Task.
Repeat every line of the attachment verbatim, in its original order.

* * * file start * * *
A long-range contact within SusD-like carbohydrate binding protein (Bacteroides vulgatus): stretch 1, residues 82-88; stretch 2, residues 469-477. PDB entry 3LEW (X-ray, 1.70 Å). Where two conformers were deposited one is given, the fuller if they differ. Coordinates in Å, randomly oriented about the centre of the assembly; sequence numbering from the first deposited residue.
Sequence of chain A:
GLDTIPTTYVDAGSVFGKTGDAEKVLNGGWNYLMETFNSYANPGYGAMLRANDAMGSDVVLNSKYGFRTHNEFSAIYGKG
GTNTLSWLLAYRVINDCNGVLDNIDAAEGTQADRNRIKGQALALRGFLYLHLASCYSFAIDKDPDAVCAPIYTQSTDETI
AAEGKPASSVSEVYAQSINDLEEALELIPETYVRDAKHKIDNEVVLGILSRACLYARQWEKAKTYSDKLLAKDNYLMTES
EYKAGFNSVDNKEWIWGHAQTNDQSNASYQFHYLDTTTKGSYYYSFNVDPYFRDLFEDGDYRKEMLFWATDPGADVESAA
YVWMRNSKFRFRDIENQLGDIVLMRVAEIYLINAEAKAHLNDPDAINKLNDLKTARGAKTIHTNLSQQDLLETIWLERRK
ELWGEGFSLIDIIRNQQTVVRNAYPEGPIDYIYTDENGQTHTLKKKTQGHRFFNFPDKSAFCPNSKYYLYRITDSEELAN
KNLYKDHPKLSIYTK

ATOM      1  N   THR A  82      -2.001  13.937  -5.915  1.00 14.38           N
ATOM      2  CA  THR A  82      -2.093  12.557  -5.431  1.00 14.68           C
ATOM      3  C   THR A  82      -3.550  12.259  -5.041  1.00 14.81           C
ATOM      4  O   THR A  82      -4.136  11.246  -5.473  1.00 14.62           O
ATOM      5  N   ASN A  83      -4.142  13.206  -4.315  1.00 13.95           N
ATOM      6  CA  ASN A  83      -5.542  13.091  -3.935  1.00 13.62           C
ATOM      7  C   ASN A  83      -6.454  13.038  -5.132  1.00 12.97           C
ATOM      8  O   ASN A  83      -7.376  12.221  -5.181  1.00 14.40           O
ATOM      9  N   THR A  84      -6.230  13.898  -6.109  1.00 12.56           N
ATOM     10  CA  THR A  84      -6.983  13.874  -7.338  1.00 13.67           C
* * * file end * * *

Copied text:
A long-range contact within SusD-like carbohydrate binding protein (Bacteroides vulgatus): stretch 1, residues 82-88; stretch 2, residues 469-477. PDB entry 3LEW (X-ray, 1.70 Å). Where two conformers were deposited one is given, the fuller if they differ. Coordinates in Å, randomly oriented about the centre of the assembly; sequence numbering from the first deposited residue.
Sequence of chain A:
GLDTIPTTYVDAGSVFGKTGDAEKVLNGGWNYLMETFNSYANPGYGAMLRANDAMGSDVVLNSKYGFRTHNEFSAIYGKG
GTNTLSWLLAYRVINDCNGVLDNIDAAEGTQADRNRIKGQALALRGFLYLHLASCYSFAIDKDPDAVCAPIYTQSTDETI
AAEGKPASSVSEVYAQSINDLEEALELIPETYVRDAKHKIDNEVVLGILSRACLYARQWEKAKTYSDKLLAKDNYLMTES
EYKAGFNSVDNKEWIWGHAQTNDQSNASYQFHYLDTTTKGSYYYSFNVDPYFRDLFEDGDYRKEMLFWATDPGADVESAA
YVWMRNSKFRFRDIENQLGDIVLMRVAEIYLINAEAKAHLNDPDAINKLNDLKTARGAKTIHTNLSQQDLLETIWLERRK
ELWGEGFSLIDIIRNQQTVVRNAYPEGPIDYIYTDENGQTHTLKKKTQGHRFFNFPDKSAFCPNSKYYLYRITDSEELAN
KNLYKDHPKLSIYTK

ATOM      1  N   THR A  82      -2.001  13.937  -5.915  1.00 14.38           N
ATOM      2  CA  THR A  82      -2.093  12.557  -5.431  1.00 14.68           C
ATOM      3  C   THR A  82      -3.550  12.259  -5.041  1.00 14.81           C
ATOM      4  O   THR A  82      -4.136  11.246  -5.473  1.00 14.62           O
ATOM      5  N   ASN A  83      -4.142  13.206  -4.315  1.00 13.95           N
ATOM      6  CA  ASN A  83      -5.542  13.091  -3.935  1.00 13.62           C
ATOM      7  C   ASN A  83      -6.454  13.038  -5.132  1.00 12.97           C
ATOM      8  O   ASN A  83      -7.376  12.221  -5.181  1.00 14.40           O
ATOM      9  N   THR A  84      -6.230  13.898  -6.109  1.00 12.56           N
ATOM     10  CA  THR A  84      -6.983  13.874  -7.338  1.00 13.67           C